Everybody sees the world differently, and I see the world in details. Sometimes it’s the hush of a pastel dawn that’s inspiring. Sometimes it’s the look in an old man’s eyes when he holds a sun-bleached photograph of his younger self. Sometimes it’s my own heartbreak.
Shyness and bullying was the impetus for Anna Vera to bury herself in reading. Reading led to writing and the release of her sci-fi novel When Stars Burn Out. Now working on the sequel we catch up with her to talk about dropping off social media, analyzing why you write and embracing the spiraling vertigo of vulnerability.
In this saturated, competitive landscape, every single thing you can do better than somebody else, gives you an edge. Writing well simply isn’t enough.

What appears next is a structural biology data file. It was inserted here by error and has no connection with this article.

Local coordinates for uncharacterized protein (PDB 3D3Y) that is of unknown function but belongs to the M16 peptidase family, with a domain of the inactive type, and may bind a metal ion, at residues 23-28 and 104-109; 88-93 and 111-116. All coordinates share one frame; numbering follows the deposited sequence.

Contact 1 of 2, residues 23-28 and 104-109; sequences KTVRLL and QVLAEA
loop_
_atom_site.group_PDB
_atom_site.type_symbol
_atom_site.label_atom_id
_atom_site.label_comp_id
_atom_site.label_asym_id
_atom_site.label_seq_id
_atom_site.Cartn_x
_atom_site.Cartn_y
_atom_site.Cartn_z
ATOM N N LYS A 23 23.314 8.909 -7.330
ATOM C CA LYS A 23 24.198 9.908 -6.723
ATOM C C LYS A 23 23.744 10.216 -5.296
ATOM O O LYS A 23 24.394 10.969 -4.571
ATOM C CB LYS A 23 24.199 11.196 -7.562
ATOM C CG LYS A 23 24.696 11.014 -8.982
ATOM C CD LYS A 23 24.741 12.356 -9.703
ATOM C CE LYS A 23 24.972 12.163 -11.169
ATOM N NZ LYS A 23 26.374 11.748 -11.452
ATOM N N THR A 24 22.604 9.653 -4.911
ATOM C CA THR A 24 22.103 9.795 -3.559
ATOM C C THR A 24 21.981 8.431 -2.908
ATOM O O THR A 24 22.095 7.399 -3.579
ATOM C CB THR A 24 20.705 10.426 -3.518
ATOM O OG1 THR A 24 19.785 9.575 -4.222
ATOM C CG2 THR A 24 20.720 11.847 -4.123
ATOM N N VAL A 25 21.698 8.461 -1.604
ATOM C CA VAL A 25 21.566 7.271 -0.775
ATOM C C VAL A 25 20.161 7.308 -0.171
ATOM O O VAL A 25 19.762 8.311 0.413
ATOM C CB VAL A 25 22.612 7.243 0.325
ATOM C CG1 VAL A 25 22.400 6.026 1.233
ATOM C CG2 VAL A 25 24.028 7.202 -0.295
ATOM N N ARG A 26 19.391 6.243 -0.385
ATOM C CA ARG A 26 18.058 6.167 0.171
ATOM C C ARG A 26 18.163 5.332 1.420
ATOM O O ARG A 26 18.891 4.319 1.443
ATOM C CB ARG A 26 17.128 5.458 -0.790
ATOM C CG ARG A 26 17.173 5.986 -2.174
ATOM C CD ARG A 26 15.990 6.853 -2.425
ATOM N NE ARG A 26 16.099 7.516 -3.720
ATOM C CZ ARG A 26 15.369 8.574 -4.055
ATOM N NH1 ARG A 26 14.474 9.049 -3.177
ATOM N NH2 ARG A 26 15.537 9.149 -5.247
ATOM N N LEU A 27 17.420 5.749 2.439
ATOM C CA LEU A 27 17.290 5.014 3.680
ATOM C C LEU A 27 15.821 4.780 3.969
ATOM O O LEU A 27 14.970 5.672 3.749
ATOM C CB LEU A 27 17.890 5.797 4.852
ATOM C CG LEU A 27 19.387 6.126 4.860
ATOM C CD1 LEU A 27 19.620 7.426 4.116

Los Angeles-based science fiction author A. C. Hachem on his transition from poetry to speculative fiction, confidence in marketing your work and how he continues to be motivated by badly written genre fiction.
It wasn’t until my early twenties that I stopped saying “I can’t” and started doing it. I have been writing with fervent passion ever since. Sometimes we are the biggest thing holding ourselves back.
As a child, Jennifer Wilson loved stories but struggled with reading. She was a painfully slow reader and had issues with dyslexia. It wasn't until in her mid-teens, when a persistent friend convinced her to read the Harry Potter series, that Jennifer found her love for the written word. She is now the author of the New World series, a dystopian YA tale, with the third novel due for release later this year.
If you want to do it, just do it. As with anything in life, the only way you’ll ever accomplish something is if you pave the road for yourself.
Utah author J. Kowallis, creator of The Enertia Trials series, on channelling Shia LaBeouf’s ‘just do it’ tirade, formulating endings as she writes and viewing criticism as an inherent part of self-improvement.